The Future of Healthcare Consumerism: Everything HR Teams Should Know

Person picking up prescription at pharmacy

Healthcare consumerism: it might sound like another HR buzzword or passing trend, but it’s not. The idea is to help your employees better understand and use their benefits, in a way that empowers them to make better financial decisions and prepare for the future. 

Easier said than done, right? It turns out that we still have a lot of work to do to accomplish those goals—and there are just a few things we’ve gotten wrong about healthcare consumerism over the years. 

That’s why we’ve put together this comprehensive guide with everything you need to know about healthcare consumerism, including recent data to show increasing costs, basic definitions, and actionable strategies to reduce both employee and employer healthcare spending. Each section also includes further resources for a deeper dive on the topic. So hop in, and you’ll be on your way to savvier healthcare consumerism in no time.


Why Are Healthcare Costs Rising? (And What Employers Can Do About It) 

At this point, no one’s shocked to hear the statement, “Health costs are on the rise.” But the pandemic has put us in an even more unique situation, further driving an increase in costs. For HR teams, it’s imperative to wrap your head around why this is happening—so that you can counteract rising healthcare costs with new strategies.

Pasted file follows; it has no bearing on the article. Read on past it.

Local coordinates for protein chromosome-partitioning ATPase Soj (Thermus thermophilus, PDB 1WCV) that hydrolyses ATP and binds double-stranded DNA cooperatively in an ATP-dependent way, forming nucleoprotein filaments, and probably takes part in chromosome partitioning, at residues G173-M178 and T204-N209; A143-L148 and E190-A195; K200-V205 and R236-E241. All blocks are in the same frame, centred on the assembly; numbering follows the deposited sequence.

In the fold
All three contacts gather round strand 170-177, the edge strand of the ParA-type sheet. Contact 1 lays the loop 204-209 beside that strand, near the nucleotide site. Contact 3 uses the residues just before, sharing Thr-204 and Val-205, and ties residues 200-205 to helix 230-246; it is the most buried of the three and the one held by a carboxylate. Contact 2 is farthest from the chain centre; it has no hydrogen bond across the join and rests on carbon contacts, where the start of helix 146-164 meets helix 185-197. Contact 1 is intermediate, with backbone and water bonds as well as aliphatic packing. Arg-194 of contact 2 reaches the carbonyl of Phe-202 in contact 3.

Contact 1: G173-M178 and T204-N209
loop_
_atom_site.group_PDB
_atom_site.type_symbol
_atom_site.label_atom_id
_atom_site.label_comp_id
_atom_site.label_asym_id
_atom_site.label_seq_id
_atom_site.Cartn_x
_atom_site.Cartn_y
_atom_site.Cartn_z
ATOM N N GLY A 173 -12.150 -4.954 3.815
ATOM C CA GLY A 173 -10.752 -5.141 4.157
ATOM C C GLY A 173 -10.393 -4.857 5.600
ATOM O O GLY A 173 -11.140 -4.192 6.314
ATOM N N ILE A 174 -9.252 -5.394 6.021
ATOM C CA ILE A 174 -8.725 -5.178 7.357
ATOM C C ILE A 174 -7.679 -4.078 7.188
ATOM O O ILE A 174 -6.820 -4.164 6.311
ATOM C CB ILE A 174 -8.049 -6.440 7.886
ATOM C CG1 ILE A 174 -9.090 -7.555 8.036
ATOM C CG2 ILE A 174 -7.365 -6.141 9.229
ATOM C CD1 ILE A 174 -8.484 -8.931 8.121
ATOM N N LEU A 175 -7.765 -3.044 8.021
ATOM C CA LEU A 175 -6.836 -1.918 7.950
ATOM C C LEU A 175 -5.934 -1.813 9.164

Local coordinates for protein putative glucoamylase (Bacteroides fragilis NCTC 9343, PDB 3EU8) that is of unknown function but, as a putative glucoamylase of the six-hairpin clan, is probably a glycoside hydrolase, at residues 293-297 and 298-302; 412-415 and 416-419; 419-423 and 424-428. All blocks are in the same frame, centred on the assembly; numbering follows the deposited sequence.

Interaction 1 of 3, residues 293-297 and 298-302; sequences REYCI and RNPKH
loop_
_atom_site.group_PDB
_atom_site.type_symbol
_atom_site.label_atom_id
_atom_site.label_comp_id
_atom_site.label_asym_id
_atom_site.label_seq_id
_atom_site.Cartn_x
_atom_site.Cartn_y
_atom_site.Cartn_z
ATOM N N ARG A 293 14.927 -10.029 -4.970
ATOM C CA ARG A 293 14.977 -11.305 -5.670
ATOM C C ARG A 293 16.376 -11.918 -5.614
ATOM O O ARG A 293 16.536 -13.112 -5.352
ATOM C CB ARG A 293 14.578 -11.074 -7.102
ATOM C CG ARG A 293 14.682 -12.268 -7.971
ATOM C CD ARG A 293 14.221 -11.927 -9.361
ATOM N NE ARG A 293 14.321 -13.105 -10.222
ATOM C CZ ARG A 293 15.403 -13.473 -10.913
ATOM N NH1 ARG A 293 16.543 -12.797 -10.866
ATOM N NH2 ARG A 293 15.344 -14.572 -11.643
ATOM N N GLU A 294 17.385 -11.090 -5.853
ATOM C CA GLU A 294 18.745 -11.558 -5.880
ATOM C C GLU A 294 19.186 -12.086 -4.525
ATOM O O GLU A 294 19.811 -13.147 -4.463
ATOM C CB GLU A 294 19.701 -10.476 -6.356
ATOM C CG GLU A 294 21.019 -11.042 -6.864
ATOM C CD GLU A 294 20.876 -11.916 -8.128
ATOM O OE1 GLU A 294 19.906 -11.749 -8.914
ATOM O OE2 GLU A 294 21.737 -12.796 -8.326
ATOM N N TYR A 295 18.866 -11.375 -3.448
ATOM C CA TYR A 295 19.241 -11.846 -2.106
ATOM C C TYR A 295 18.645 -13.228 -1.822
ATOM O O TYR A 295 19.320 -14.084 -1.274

To get an idea of the scope of healthcare cost increase, take a look at these recent stats:

  • Overall cost: Employee health care cost is the second-biggest expense for U.S.-based businesses. The $1.2 trillion American employers spend on healthcare annually is only eclipsed by payroll costs. 🤯  
  • Care deferral: Because of the pandemic, 40% of employees elected to postpone or cancel basic healthcare appointments. McKinsey estimates that this and other indirect effects could translate to a $125-200 billion increase in annual U.S. health system cost. 
  • Healthcare vs. average salaries: In the past decade, the cost for average family premiums increased by 55%. Compared to wages, which have only increased 27%, it’s clear that the cost of healthcare is too much for employees to handle. 

And thanks to COVID, employees were even more concerned about their personal finances this year—and behavioral health conditions will likely balloon, potentially causing long-term impacts to our healthcare system.